Nearly a month ago, the Dallas ISD board was given a briefing on the impact of the district’s revolutionary Teacher Excellence Initiative (TEI), the evaluation and scoring system that determines a teacher’s effectiveness and pay. I didn’t write about the briefing then because I was knee-deep in covering the DISD bond. Now that the bond passed, I want to tell you the important takeaways from the TEI data, because the findings and results are pretty amazing.
That’s not to say that there aren’t ongoing bugs and glitches in the system – important ones that need to be addressed. (I wrote about some concerns last year, and these were largely addressed.) I’ll write about those soon. First I want to talk about the big lessons from the TEI data that should change the way we think about public education and could change the way districts operate.
If you want to follow along, you can pull up the background materials provided to the board and the slideshow of highlights that was presented. If you want to see the presentation itself, go here and click on the “meetings” tab, then click the 2015 tab on the left. Then hit the Oct. 15 briefing agenda and click on the video presentation marked TEI. I can’t link directly to it.
First, some background. We’ve talked a lot about TEI, but as a reminder, it’s a system that evaluates teachers based on student outcomes,
peer evaluation evaluations from certified administrators, and student surveys. (I’m simplifying this a lot.) Student outcomes count a lot, peer evaluation counts a little less Evaluations count the most, student outcomes a little less, and student surveys a little less than that. (Except when that’s not true; it’s calibrated differently by grade/subject. Also, as was pointed out in the comments, I’m ignoring something called SLOs, because those are complicated and are a small percentage of most evaluations. The link two graphs above is a deep dive into all this if you care.)
This is a radical departure from the way teacher pay has been determined at DISD since 1894, when Superintendent J.L. Long first instituted a seniority pay scale. So for more than a century, the only metric used when determining pay for teachers has been a calendar. (Well, that and a higher degree; more on that later.) Under TEI, experience counts in certain ways — first- and second-year teachers are capped as to how high an evaluation category they can be placed, for example — but much more data is considered. The hope was that a more equitable system would get rid of bad teachers, as well as attract and retain good-to-great teachers.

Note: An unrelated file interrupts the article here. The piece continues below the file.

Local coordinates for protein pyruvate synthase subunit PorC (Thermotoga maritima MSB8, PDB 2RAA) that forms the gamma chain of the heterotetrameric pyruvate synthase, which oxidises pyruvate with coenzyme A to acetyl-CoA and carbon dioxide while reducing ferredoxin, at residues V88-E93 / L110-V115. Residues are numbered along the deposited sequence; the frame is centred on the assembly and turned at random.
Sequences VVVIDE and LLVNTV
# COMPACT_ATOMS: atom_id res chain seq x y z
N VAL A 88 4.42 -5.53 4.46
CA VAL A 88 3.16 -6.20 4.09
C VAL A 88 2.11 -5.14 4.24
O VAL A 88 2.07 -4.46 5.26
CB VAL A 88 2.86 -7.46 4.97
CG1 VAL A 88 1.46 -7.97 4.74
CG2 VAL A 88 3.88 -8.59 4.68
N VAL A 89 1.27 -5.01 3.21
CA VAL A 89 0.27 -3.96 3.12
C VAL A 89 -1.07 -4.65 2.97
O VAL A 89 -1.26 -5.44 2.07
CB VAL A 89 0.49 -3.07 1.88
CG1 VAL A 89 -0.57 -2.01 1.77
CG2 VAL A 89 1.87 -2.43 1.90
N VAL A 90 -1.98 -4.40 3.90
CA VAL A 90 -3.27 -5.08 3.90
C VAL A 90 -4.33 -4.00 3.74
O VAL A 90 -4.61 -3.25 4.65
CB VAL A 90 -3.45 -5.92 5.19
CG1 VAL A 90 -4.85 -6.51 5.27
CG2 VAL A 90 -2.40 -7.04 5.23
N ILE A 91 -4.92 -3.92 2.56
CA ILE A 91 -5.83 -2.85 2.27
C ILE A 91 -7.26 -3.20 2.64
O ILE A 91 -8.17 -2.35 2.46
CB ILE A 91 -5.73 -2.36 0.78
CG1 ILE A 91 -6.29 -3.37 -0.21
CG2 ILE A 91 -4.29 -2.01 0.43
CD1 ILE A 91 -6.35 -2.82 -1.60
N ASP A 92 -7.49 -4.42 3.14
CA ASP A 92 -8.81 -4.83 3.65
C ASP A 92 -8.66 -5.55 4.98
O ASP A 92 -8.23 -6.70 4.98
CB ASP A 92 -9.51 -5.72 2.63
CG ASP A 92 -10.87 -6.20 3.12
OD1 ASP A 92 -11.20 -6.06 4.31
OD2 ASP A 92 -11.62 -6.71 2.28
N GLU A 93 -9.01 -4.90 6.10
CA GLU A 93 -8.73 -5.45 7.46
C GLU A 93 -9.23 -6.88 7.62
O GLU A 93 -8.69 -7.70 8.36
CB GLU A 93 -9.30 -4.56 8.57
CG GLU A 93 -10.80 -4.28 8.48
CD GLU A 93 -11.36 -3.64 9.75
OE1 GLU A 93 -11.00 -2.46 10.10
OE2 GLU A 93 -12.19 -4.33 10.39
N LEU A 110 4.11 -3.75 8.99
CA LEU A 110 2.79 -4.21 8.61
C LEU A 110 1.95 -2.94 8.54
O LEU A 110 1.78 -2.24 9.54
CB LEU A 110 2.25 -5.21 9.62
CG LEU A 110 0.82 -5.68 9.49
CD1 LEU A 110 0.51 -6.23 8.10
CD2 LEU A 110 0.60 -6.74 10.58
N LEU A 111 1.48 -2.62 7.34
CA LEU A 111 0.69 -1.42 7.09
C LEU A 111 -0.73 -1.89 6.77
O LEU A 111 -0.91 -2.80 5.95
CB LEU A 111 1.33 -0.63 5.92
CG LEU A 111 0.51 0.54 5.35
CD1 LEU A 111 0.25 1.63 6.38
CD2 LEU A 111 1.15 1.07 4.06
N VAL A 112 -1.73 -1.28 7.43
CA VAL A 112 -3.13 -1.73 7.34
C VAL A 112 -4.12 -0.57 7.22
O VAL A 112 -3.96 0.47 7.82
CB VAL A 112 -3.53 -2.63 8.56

What was the result of its implementation? The first important slide in the presentation is this one:
It looks at the 1500 or so (out of 10,000-plus) teachers who left the district, and shows how the departed graded out under TEI. (Green shows percentage that left in each category, blue shows percentage that stayed in a teaching role, and red shows those who stayed but are no longer in a teaching role, meaning they are now staff or administrators or whatnot.)
Ignore the difference between “evaluation” and “effectiveness” for now. No reason to get glassy-eyed over a small distinction that we’ll discuss later. The point is this: The majority of teachers who left the district were those who were either not graded or were graded as “unsatisfactory” or “progressing.” Those who graded out as “proficient” or “exemplary” stayed in much greater percentages.
Do you know how important this is? If a merit-pay system is identifying and driving out your worst teachers — and therefore is identifying and retaining your best teachers — that is a recipe for a dramatic turnaround in any public school system, let alone a large urban district. (That is if you believe, as studies have consistently shown, that the greatest influencer of a poverty-stricken student is a great teacher, and that the greatest detriment to the outcomes of that same student is a bad teacher.)
I know that the headline “Great teachers remain in DISD as bad teachers flee” isn’t sexy, but it’s important. You should know this is happening.
What does this mean for the pocketbooks of good teachers? Aside from individual and unique flaws in the system — which, as I said, we’ll look at soon — it means great things. Look at this chart, which is farther down in the slide presentation.
See what it’s saying? Basically, the teachers who scored the poorest under TEI, while still making too much money, didn’t see a collective raise. Meanwhile, it shows that the old calendar-pay system was not rewarding the district’s best teachers, and that now the best teachers are seeing raises commensurate with their excellence. When you realize that every group of teachers in DISD, including its best teachers, were earning less as a group than the WORST teachers in the district before TEI, you see how broken the old seniority system really was.
I think that’s the most important takeaway from the first-year TEI data: bad teachers are leaving, good teachers are staying, and DISD is now paying good teachers more money. Tomorrow, we’ll look at some other interesting data points and what they say about the district’s continued efforts to transform itself.